Homeschooling, Reading, and Adventure
In a world of a million books, why read your adventure book?
My three children are all adults now but each one was homeschooled during a part of their childhood or adolescence. Homeschooling worked great for my first child, poorly for my second child (he called it his year of vacation) and nicely at the early grades for my youngest. In one particular year, we had one child in public school, one in private school and one in home school. For each of our children, at that time, those differing formats made perfect sense.
When we decided to homeschool our first child, we were stunned at the availability of quality materials and the different type of teaching formats. Being newbies, we studied and learned. My wife took the lead and over the years, like most homeschooling parents, we taught classes, our children attended various group classes, and my oldest attended a classical school. Along the way, we learned a few things.
1. Homeschooling books, supplies, and resources aren’t cheap.
The first thing we learned is that home schooling isn’t necessarily cheap. Homeschooling is like a wedding; there’s no end of helpful things to spend your money on. However, with discipline and a vision for our child’s educational path, we learned that homeschooling can be accomplished at a fraction of the cost of a private school.
2. Well-rounded homeschooling reading lists are hard to find
The next thing we learned is that the published reading lists need to be carefully reviewed. These days, people homeschool for a thousand different reasons. We lived in a good public-school district, but we wanted to have the final say in the curriculum. And because parents from the far left to the far right, from the faithful to faithless and from the crazy to the sane frequently opt for homeschooling, we learned that some reading lists catered to groups that didn’t remotely share our worldview. Also, there seemed to be a shortage of books that were interesting, current, relevant and fun.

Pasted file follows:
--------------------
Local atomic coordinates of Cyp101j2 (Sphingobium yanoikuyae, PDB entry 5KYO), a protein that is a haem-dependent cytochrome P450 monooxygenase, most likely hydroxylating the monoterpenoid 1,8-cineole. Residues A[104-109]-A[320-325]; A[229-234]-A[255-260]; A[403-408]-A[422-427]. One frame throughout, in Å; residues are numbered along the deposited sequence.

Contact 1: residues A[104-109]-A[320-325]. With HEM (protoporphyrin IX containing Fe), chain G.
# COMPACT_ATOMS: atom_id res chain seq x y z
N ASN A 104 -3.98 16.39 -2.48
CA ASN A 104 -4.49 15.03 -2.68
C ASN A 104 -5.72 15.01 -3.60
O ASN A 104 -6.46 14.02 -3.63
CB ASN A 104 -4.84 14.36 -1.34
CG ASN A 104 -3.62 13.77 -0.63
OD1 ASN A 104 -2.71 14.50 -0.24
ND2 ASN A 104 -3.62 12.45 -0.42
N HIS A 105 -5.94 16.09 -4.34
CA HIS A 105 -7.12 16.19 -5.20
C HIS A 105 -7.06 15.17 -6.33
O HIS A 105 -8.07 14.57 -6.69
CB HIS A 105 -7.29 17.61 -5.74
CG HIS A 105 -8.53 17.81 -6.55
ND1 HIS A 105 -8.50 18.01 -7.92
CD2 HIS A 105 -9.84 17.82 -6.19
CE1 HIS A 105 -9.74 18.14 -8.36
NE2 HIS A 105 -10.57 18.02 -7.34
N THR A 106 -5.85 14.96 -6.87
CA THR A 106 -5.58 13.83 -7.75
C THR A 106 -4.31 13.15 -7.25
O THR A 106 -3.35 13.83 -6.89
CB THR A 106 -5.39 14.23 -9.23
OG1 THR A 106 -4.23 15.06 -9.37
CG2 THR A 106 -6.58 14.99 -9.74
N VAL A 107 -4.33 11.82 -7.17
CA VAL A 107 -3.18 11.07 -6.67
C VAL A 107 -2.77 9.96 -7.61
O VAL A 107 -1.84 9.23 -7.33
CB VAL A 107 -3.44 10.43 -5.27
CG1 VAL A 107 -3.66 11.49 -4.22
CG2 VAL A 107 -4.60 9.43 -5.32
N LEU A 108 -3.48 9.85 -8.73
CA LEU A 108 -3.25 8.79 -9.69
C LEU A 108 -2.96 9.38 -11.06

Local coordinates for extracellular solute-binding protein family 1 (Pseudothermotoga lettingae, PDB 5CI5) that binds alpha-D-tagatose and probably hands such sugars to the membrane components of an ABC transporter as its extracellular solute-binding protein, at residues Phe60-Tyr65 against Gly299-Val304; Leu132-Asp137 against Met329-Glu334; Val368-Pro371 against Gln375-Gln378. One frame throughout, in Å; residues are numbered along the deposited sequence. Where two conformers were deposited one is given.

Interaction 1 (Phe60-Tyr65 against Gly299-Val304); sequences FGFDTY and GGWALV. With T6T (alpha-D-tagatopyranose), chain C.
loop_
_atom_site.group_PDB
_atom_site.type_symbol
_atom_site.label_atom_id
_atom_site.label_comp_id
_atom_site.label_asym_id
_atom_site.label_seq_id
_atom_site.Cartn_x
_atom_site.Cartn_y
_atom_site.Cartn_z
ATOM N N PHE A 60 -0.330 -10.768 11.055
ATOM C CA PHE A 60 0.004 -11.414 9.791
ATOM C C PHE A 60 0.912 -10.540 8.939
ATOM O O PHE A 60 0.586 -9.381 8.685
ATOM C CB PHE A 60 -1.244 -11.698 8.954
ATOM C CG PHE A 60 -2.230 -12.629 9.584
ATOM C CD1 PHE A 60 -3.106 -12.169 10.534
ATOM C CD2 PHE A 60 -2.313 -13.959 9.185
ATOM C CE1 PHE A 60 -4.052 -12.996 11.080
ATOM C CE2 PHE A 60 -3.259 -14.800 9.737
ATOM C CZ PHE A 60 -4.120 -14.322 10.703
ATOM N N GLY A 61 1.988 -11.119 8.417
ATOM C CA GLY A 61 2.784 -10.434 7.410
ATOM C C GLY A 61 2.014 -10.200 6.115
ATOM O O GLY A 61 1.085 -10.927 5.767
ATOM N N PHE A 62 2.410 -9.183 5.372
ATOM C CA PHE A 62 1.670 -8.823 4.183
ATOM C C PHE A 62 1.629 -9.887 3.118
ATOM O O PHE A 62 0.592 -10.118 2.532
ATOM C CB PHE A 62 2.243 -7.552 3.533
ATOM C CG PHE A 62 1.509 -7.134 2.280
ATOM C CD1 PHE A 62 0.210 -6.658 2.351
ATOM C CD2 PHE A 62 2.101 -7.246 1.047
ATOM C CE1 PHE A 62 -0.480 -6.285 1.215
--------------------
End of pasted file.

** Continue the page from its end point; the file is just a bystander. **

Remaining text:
3. It’s tough to get your children to read books that are beneficial to their education
For us, if a book supported our worldview and added to their knowledge, our child was far better off reading a book that was fun than a book that was not. Forcing our kids to read was hard enough. Forcing them to slog through a book they didn’t enjoy added an unavoidable element of stress between parent and child.
One of the reasons I wrote Kaiyo is because I believe life is best learned through stories. If Jesus thought teaching through stories was a good idea, then I’m all in. Plus, by experience, we know it’s far easier to recall a parable than it is to remember the Sermon on the Mount. That got me started with Kaiyo – The Lost Nation. I wrote the Kaiyo Stories (Kaiyo – The Lost Nation, Raphael [to be released in fall 2020] and Defectors, [to be released in Spring 2020]) as a Christian oriented, modern-day epic, similar in the broadness of appeal as The Hunger Games, Chronicles of Narnia or Lord of the Rings, while fully captivating the imaginations of readers of different ages and backgrounds. With strong diverse characters, Kaiyo is a visual, gritty, fast and exciting adventure book that revolves around a ranching family in modern-day Montana.
On one level, I want the students/readers to have a lot of fun. In the mandatory education world of math, history, language and dozens of other necessary foundational topics, I want young adult readers and their parents to know that it’s also a very good idea to read for fun. Especially if the story can help the student wonder about things that are buried deep in their hearts.
On a higher level, I believe that our journey in life is molded and directed by an understanding of our origins and of our futures. If we don’t know where we came from and if we have no idea where we’re going, it’s no wonder the middle part, the living part, is filled with confusion. Confusion in life, especially for the young, is painful and far from healthy.
In the beginning, we were created by God. And, for good or ill, we also have an eternity. The way we live now should be informed by grasping the breathtaking fullness of what man lost at the beginning and the damage we foisted upon an innocent creation. Then, we must know that we have a chance at recovering our once perfect communion with God. There are concepts and ideas in the Kaiyo Stories that awaken an understanding of our squandered past while rekindling an awareness of an adventurous eternity. The goal is to fascinate the reader/student and stir their minds to wonder.
A reader of the three stories described the trilogy as a single story that “gives life and words to the questions we’ve all had.”
I think she’s right.